BY Becca Rose
I was speaking with a friend of mine who was raised in the Middle East recently about modesty doctrine and the rules women are expected to follow in his home country. He told me that the problem with the enforced wearing of the burka in certain places is that it doesn’t prevent men from lusting after women. The fact that a woman is entirely covered up, except for her eyes, does nothing to deter unwanted advances from men. My friend said that it doesn’t matter how much the woman is covered up, she is still a sexual object.
I don’t criticize those who wear the burka or hijab out of religious devotion or personal choice, just as I don’t wish to criticize women in conservative Christian communities who choose to dress according to their personal modesty code. I am not trying to speak poorly of anyone, regardless of religious affiliation, who dresses themselves in the way that they feel most comfortable, regardless of where that stands on the sliding scale of what others view as modest or immodest.
What I do take issue with is the idea that women’s bodies are the problem.
Women’s bodies are not the cause of sexual abuse, of rape, of catcalls on the street. We aren’t at fault when a man seems to be conversing with our chests instead of our eyes. The body of a woman is never a valid reason for harassment or shaming or any kind of unwanted attention.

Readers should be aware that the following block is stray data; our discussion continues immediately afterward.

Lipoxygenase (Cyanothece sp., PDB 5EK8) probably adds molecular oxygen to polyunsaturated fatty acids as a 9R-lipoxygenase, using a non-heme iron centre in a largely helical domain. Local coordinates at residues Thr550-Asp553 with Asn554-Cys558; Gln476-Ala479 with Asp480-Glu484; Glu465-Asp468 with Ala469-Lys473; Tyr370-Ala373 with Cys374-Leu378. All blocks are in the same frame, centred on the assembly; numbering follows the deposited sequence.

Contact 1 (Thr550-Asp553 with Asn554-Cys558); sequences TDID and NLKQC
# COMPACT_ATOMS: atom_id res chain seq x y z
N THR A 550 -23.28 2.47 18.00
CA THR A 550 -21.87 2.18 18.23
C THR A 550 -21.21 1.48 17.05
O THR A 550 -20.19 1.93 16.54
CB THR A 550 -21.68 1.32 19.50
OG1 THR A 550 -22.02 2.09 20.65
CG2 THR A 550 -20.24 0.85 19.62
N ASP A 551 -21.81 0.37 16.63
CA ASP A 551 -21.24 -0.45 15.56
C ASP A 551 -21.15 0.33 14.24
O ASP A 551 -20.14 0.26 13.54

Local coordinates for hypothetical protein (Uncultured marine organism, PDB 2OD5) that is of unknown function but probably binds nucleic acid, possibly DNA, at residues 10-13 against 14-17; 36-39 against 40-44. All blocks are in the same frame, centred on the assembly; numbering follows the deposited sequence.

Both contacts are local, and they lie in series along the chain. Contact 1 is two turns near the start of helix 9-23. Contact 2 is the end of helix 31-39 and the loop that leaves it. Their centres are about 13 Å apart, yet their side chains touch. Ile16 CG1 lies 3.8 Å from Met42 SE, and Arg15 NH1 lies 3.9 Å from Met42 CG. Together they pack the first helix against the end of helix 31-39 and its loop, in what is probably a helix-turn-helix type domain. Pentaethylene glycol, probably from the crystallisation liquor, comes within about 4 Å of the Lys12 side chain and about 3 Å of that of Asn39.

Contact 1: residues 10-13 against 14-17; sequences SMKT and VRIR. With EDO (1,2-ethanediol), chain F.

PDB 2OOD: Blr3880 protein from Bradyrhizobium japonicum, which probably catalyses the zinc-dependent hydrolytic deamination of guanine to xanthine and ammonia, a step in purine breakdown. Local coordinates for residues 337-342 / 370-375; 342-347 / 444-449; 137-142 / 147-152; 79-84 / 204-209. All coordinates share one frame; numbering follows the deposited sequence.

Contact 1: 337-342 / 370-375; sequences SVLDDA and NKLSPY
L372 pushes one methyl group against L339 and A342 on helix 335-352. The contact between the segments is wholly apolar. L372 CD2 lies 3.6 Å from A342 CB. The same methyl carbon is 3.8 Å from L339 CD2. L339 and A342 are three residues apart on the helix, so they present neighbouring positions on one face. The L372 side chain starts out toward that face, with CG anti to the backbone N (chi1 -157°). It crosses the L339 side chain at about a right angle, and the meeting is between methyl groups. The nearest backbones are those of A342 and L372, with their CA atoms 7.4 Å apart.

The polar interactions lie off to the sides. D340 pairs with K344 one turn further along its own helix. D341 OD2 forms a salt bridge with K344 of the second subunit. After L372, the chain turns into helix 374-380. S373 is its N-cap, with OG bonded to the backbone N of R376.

And men aren’t at fault either.
It’s the individual’s choice, every single time.
What I mean by that is this: women, as a gender, are never the problem in these situations. And I do think we can err when we assign blame to the entire male gender as well. I think we’d do better to focus on the individual in each circumstance.
In the past month, I’ve been whistled at, yelled at, honked at, at least twice a day as I walked to and from my work. I’ve held conversations with men who couldn’t be bothered to make eye contact with me, even though I was dressed in a fairly conservative manner. I’ve endured the stares of strangers while I’m standing in line at my local Starbucks, my face burning with embarrassment as I’m expected to remain oblivious of the ogling of my body.
My body wasn’t the problem. Men in general weren’t the problem. Each individual who decided to make me feel uncomfortable in this past month? It was their fault. It doesn’t matter what my build is, what clothes I was wearing.
This is my problem with modesty doctrines being enforced on women by religious institutions. By declaring the woman’s body to be the problem, we take the responsibility away from the individual perpetrators each time and place the responsibility on the woman. Men are able to control themselves every day. There are many wonderful men in my life who I admire, who I never have to worry about this with. They are the individuals who make their choice to respect women, regardless of what women are or aren’t wearing. I think instead of dictating to women what we should and shouldn’t wear, we’d do a better service to humanity by telling men to consider their actions, each and every day.
Featured image via Cornell University Library on Flickr